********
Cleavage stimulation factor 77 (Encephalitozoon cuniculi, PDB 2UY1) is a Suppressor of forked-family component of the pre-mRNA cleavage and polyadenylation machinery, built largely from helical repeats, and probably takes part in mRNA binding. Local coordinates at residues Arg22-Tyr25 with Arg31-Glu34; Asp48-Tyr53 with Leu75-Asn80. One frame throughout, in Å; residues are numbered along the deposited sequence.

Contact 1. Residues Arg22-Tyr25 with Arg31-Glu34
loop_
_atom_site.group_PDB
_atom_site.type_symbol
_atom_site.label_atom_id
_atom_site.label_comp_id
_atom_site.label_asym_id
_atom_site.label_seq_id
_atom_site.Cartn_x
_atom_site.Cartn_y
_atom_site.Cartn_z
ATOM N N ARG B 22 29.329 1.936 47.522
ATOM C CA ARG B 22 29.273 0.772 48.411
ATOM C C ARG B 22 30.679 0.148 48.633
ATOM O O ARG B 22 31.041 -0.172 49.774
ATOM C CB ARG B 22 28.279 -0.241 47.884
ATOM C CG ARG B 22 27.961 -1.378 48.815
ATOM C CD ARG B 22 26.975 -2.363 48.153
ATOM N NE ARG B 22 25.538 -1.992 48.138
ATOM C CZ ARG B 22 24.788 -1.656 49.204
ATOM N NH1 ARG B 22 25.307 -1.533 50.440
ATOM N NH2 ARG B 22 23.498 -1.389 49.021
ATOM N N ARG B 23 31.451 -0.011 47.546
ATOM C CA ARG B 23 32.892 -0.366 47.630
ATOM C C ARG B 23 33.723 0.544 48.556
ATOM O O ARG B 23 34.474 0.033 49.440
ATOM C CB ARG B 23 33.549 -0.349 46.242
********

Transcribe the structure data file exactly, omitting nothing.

Cleavage stimulation factor 77 (Encephalitozoon cuniculi, PDB 2UY1) is a Suppressor of forked-family component of the pre-mRNA cleavage and polyadenylation machinery, built largely from helical repeats, and probably takes part in mRNA binding. Local coordinates at residues Arg22-Tyr25 with Arg31-Glu34; Asp48-Tyr53 with Leu75-Asn80. One frame throughout, in Å; residues are numbered along the deposited sequence.

Contact 1. Residues Arg22-Tyr25 with Arg31-Glu34
loop_
_atom_site.group_PDB
_atom_site.type_symbol
_atom_site.label_atom_id
_atom_site.label_comp_id
_atom_site.label_asym_id
_atom_site.label_seq_id
_atom_site.Cartn_x
_atom_site.Cartn_y
_atom_site.Cartn_z
ATOM N N ARG B 22 29.329 1.936 47.522
ATOM C CA ARG B 22 29.273 0.772 48.411
ATOM C C ARG B 22 30.679 0.148 48.633
ATOM O O ARG B 22 31.041 -0.172 49.774
ATOM C CB ARG B 22 28.279 -0.241 47.884
ATOM C CG ARG B 22 27.961 -1.378 48.815
ATOM C CD ARG B 22 26.975 -2.363 48.153
ATOM N NE ARG B 22 25.538 -1.992 48.138
ATOM C CZ ARG B 22 24.788 -1.656 49.204
ATOM N NH1 ARG B 22 25.307 -1.533 50.440
ATOM N NH2 ARG B 22 23.498 -1.389 49.021
ATOM N N ARG B 23 31.451 -0.011 47.546
ATOM C CA ARG B 23 32.892 -0.366 47.630
ATOM C C ARG B 23 33.723 0.544 48.556
ATOM O O ARG B 23 34.474 0.033 49.440
ATOM C CB ARG B 23 33.549 -0.349 46.242